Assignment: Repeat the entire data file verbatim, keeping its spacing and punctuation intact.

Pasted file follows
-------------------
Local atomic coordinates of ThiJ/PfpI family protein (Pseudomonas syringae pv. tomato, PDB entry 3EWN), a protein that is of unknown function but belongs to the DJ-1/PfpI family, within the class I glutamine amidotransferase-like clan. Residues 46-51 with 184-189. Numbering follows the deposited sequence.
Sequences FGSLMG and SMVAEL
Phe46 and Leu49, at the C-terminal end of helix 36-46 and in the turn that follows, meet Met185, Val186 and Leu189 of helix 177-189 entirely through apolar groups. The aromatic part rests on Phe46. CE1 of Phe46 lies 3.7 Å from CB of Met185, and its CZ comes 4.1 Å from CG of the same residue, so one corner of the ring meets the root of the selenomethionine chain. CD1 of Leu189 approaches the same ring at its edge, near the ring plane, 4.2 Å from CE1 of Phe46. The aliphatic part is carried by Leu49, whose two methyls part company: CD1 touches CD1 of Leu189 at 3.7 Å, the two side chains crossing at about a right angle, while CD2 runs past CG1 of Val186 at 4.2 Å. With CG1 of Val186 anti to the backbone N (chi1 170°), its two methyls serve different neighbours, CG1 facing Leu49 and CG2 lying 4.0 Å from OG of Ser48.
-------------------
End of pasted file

Local atomic coordinates of ThiJ/PfpI family protein (Pseudomonas syringae pv. tomato, PDB entry 3EWN), a protein that is of unknown function but belongs to the DJ-1/PfpI family, within the class I glutamine amidotransferase-like clan. Residues 46-51 with 184-189. Numbering follows the deposited sequence.
Sequences FGSLMG and SMVAEL
Phe46 and Leu49, at the C-terminal end of helix 36-46 and in the turn that follows, meet Met185, Val186 and Leu189 of helix 177-189 entirely through apolar groups. The aromatic part rests on Phe46. CE1 of Phe46 lies 3.7 Å from CB of Met185, and its CZ comes 4.1 Å from CG of the same residue, so one corner of the ring meets the root of the selenomethionine chain. CD1 of Leu189 approaches the same ring at its edge, near the ring plane, 4.2 Å from CE1 of Phe46. The aliphatic part is carried by Leu49, whose two methyls part company: CD1 touches CD1 of Leu189 at 3.7 Å, the two side chains crossing at about a right angle, while CD2 runs past CG1 of Val186 at 4.2 Å. With CG1 of Val186 anti to the backbone N (chi1 170°), its two methyls serve different neighbours, CG1 facing Leu49 and CG2 lying 4.0 Å from OG of Ser48.